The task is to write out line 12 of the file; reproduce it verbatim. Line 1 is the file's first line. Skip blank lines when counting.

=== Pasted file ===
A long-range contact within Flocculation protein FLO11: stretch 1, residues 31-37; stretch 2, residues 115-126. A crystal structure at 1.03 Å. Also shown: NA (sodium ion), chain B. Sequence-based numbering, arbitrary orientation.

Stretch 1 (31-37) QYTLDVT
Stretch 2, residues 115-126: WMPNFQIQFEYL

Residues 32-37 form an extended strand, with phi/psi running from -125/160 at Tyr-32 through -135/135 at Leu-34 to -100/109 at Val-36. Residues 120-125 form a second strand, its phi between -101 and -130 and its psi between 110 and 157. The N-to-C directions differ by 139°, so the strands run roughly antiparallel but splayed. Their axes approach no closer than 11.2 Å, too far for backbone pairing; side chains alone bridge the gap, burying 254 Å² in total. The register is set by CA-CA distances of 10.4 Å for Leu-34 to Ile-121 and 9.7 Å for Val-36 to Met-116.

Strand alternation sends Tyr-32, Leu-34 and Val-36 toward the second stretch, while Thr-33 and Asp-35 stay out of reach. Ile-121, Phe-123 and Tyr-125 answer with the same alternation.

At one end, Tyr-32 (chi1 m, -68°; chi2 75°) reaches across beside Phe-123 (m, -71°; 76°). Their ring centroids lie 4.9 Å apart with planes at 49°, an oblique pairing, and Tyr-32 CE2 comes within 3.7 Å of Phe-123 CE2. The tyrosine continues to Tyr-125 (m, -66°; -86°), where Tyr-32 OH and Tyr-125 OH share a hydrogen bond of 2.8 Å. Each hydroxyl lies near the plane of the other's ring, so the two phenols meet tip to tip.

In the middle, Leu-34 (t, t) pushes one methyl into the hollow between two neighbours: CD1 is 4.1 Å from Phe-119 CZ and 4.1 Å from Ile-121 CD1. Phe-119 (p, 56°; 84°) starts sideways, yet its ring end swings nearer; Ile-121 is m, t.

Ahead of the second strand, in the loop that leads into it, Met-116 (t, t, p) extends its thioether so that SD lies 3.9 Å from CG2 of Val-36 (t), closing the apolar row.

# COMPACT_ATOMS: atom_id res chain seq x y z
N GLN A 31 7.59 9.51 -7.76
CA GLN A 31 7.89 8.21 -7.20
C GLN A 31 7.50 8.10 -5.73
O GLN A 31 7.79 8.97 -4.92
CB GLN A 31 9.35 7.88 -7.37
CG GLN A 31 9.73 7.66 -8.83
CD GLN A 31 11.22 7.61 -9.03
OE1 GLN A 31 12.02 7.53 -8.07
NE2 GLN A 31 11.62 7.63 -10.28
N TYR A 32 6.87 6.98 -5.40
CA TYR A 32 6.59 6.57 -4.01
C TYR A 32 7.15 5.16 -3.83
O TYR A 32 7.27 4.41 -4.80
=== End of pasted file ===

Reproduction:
C GLN A 31 7.50 8.10 -5.73